However, the church has not allowed more testing, and their so called ‘restoration’ work has polluted any chance of further verification.

  1. Why the heck should the Church allow a bunch of folks to put their grubby hands all over one of the most sacred relics we have, particularly after she’s already allowed it time and again, and the last time being so badly botched?

  2. “So-called”? Do you have information proving it’s not an actual “restoration” or are you just foaming at the mouth?

The sudarium? I’ve not heard much about that, what tests have been done on it?

Look into it on your own, but for starters there are some 120 points of convergence between the Shroud and the Sudarium (not including other forensic evidence like blood type and composition) and the Sudarium can be verified as having been in Spain since the 600s (ruling out your “confirmed” medieval forgery idea).

Nativity site? Tell me more! What tests have been done to confirm it?

Why is it always about tests with you atheists? If you can’t put it in a beaker, you think it’s not true. How silly. I’m afraid that’s just not the way archeology works – and I think you know that.

Perhaps you’ve heard of a game called telephone or chinese whispers?

That’s assuming (apriori) that the books in the NT aren’t written by the people alleged or by people who knew them directly - a fact you DON’T know. I’m quite interested in which Biblical scholars you’ve read who claims this besides Christopher Dawkins. I’m going to hold my breath for those names. :rolleyes:

To use stories that have been subject to said decades of oral tradition falls very much short of a reasonable standard of evidence to verify such extraordinary claims.

  1. You haven’t proved “decades of oral tradition”. You’ve alleged it and haven’t cited a single person who agrees with you.
  2. Decades aren’t enough time for *legends *to develop. Telephone game or not, someone would notice changing a detail like a guy rising from the dead or being God.
  3. Decades after the crucifixion, there were still eyewitnesses present to correct these “oral traditions” on which people exclusively relied, rather than their own or even other eyewitness testimony.
  4. AND THIS IS IMPORTANT, the standard of evidence doesn’t change because of the claim. There’s not a higher standard because the claim subjectively seems less reasonable. The same evidence sufficient to prove the existence of Alexander the Great should suffice to prove the existence of Jesus of Nazareth.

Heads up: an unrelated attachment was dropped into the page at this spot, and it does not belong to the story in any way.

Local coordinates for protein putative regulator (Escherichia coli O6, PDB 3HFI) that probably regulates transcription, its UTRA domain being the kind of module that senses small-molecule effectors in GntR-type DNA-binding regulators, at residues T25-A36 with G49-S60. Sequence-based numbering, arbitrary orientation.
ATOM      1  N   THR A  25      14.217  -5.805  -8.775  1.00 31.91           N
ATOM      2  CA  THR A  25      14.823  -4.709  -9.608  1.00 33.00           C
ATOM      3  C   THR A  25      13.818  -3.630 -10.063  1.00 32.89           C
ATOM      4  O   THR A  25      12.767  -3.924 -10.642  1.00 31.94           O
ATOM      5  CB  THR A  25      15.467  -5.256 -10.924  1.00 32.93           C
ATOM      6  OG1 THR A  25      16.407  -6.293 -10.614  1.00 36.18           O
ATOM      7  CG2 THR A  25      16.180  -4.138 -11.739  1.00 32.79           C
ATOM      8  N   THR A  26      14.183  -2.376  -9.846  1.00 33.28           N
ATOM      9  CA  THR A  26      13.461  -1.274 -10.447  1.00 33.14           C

When did he die? I’m not sure. As far as I’m aware there’s the unconfirmed remains of Peter under the vatican, and Paul mentions him as well, so I don’t have much to go on. Paul never claimed to have met Jesus in real life either.

  1. Your skepticism is completely unfounded as a scientific matter.
  2. I’m aware of Paul’s claims.

Not if the Authors were unaware of the martyrdoms or they were fictional accounts of course.

  1. If they were fictional accounts, why were people being martyred?
  2. If they were fictional or the authors were unaware of things, why so much congruence between the books, why the books referencing each other, why the leaders of Churches like Clement of Rome (he was ordained by Peter and was head of the Church at Rome, so I’d say he was likely aware of what happened to Peter) quoting these books approvingly to others, why no corrections from eyewitnesses, why were people being martyred, why were people converting, etc., etc.?

Your explanation is…well…rather lame. You should question your assumptions more.

The Didache? Do you know what contemporary means?

Jesus was only a public figure for the last three years of his life. How contemporaneous are you expecting?

Regardless, you’ve got all your work ahead of you if you want to convince modern historians that the gospels are written by the apostles that have their names tacked to the front, as well as explaining why such things as the infancy gospel of Thomas aren’t reliable.

Clement of Alexandria and Irenaeus both said that Mark wrote Mark - and that’s fine by me.

Oh, and would you be so kind as to state the name of a “modern historian” specializing in Biblical history who doesn’t think that the Gospels were written by those alleged?

Congratulations on that other work you say you’ve got going on

Um…thanks? I’ve never been congratulated for having work to do before…

I hope you’ve got your trump card of evidence still to play, because you don’t seem to bring anything new to the table

If I had anything new to bring to the table I’d be publishing it and not speaking with you. I bring only the things which are old.

except, ‘it’s true and that’s all that matters’

Well yes, I do believe that truth is paramount - so if it’s true, that’s all that matters. There’s sufficient reason for believing it’s true of course, but again I’ll assert that the genetic fallacy is still a fallacy.

If you can’t explain how you’ve come to a conclusion then you don’t really understand it yourself.

Such sage words…

God Bless,
RyanL